Keyhole Surgery On 14 Day Infant At UKMMC Described As A Highlight Of Modern Medicine

MONDAY, 01 OCTOBER 2012 00:00

By Rejal Arbee

BANGI, 1 Oct 2012 – The laparosopic surgery or minimally invasive surgery but more commonly known as ‘keyhole surgery’ performed by Consultant Pediatric Surgeon at UKM Medical Centre, Dr. Dayang Anita Abdul Aziz in Aug last year on a 14 day old infant has been described as one of the highlights of the technological advancements in the field of modern medicine.

Dr Edwin Hord, a Technical Writer with Helium mentioned three technologies developed in the past two decades that have introduced drastic changes in the way pioneers in surgery meet the needs of some of their more unique patients.

He cited them as anesthesiology which had allowed for most of the major surgical advancements in recent years, minimally invasive surgery (keyhole surgery) which requires only small incisions for surgery and robotic assisted surgery.

Touching on ‘keyhole surgery’ which enables a patient less painful recovery and less chance of infection, he cited the surgery performed by Dr Dayang Anita as history-making which highlights the technological advancements and benefits of the revolutionary procedure.

He said while the procedures themselves are not particularly new, the technological developments during the past two decades have been impressive.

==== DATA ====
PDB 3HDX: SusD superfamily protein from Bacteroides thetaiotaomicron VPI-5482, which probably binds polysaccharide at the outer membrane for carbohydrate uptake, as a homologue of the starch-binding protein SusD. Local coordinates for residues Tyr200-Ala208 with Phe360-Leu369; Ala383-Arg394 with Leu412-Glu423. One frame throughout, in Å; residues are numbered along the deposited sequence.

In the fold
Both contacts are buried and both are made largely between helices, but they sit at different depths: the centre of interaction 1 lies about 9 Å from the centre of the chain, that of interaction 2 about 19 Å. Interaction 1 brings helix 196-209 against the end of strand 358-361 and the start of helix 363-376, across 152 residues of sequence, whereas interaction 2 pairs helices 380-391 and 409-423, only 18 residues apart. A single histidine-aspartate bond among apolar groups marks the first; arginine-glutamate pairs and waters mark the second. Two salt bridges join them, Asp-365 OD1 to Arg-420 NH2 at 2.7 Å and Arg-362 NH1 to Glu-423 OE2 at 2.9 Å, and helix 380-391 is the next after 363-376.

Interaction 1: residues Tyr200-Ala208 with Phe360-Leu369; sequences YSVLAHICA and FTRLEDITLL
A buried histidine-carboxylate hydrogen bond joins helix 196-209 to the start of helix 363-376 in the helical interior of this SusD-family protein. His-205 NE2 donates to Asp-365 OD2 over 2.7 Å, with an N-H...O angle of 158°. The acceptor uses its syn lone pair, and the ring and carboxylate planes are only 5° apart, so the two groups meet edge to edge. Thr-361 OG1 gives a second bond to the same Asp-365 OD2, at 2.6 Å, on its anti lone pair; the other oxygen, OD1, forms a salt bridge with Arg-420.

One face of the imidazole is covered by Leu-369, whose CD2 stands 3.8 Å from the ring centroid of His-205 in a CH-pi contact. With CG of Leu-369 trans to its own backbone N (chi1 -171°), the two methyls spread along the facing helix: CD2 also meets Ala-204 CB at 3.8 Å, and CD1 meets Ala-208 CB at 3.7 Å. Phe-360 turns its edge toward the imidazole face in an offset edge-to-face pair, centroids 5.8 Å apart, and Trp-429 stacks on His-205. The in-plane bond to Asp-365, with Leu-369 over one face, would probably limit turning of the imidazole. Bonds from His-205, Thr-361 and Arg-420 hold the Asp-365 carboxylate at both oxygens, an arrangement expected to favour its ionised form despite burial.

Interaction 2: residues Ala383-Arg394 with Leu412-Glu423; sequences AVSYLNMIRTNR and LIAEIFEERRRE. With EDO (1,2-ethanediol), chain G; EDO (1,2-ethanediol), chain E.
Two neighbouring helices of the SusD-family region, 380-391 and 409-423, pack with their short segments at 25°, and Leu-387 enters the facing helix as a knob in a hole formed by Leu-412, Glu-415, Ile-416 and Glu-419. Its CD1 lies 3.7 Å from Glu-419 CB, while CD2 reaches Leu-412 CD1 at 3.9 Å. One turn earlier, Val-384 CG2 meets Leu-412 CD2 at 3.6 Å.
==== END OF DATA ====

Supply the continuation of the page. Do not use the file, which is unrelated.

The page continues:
Dr Dayang Anita, the Head of Paediatric Surgery at UKM Medical Centre in Cheras performed the surgery on a 14 day old infant in Aug 2011 to remove 95 percent of his pancreas, making this the first surgery of its kind in the world for patients under the age of 30 days.

Dr Hord wrote: “The patient’s pancreas was producing excess insulin causing the blood glucose to drop, resulting in a hypoglycemic state. If not controlled, this could result in brain damage or death. The patient was not only unique because of his age, but also he did not respond to any medications that would reduce his insulin output. The only choice left was surgery, and in this case, the best choice was laparoscopic, or keyhole surgery.”

He went on to describe the surgery performed by Dr. Dayang Anita who started by inserting a small laparoscopic camera through the child’s navel so that she could view the pancreas on a high definition screen.

“She then inserted the necessary surgical instruments through a small incision, less than 3mm in length, on either side of the abdomen. With the help of the high definition images, she proceeded to cut the pancreas into small pieces, removing each piece one at a time. She describes the procedure as being like “building a ship in a bottle with tiny tweezers.”

The procedure took over two and one half hours and was a total success. The patient has since gone back home. “He is doing so well,” says Dr Dayang, “that he will not need any follow up treatment until he is four months old,” Dr Hord said in his writeup in Helium, a website carrying items on modern advancement in the field of medicine.

Dr Hord has a PhD in Curriculum and Instruction from the University of Wisconsin and has served at NASA’s Man Systems Division at the Johnson Space Center in Houston, Texas for 16 years.